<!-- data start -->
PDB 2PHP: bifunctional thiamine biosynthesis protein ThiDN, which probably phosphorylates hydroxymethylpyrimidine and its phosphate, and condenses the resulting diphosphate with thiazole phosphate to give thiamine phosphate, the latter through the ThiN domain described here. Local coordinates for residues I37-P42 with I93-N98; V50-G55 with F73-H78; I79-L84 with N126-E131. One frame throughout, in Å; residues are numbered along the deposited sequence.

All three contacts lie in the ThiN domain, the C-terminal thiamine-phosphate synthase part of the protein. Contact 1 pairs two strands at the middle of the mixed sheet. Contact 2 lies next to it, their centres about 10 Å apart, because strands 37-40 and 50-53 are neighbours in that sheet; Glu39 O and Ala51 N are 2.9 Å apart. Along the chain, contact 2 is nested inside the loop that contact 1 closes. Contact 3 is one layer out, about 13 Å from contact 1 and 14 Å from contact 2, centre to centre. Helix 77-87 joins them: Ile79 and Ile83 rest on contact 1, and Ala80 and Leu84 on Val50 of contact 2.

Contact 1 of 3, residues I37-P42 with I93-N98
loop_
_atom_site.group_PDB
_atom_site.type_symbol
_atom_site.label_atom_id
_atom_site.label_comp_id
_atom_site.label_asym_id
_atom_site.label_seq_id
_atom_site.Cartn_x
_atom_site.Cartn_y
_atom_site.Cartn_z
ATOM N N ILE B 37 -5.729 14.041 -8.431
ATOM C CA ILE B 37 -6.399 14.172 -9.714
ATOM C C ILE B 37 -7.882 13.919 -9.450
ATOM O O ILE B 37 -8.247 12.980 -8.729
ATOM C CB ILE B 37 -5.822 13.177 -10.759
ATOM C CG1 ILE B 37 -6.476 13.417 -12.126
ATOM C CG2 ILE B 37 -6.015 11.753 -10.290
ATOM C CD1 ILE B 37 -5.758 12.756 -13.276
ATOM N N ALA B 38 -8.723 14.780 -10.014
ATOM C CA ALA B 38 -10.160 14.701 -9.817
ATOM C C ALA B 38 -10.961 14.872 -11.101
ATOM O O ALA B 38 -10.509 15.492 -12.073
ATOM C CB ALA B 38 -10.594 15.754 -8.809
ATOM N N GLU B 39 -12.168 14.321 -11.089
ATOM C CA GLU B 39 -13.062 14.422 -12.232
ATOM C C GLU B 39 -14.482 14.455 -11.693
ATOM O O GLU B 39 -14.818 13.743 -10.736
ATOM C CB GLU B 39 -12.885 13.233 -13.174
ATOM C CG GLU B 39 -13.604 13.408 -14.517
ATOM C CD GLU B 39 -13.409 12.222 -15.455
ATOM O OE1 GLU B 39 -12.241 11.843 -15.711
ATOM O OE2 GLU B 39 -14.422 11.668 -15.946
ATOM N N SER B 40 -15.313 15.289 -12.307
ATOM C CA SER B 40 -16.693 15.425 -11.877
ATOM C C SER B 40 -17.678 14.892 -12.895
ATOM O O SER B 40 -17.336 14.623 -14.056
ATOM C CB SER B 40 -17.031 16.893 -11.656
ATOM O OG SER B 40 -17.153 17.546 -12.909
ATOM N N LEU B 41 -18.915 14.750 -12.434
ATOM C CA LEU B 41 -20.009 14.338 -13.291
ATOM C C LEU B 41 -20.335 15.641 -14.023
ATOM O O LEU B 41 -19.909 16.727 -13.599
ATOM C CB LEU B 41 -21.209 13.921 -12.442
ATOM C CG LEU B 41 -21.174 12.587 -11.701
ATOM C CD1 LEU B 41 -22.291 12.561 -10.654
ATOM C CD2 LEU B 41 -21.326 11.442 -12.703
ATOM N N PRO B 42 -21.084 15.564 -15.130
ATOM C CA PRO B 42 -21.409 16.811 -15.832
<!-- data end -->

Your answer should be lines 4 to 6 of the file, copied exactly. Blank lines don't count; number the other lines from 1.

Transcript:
loop_
_atom_site.group_PDB
_atom_site.type_symbol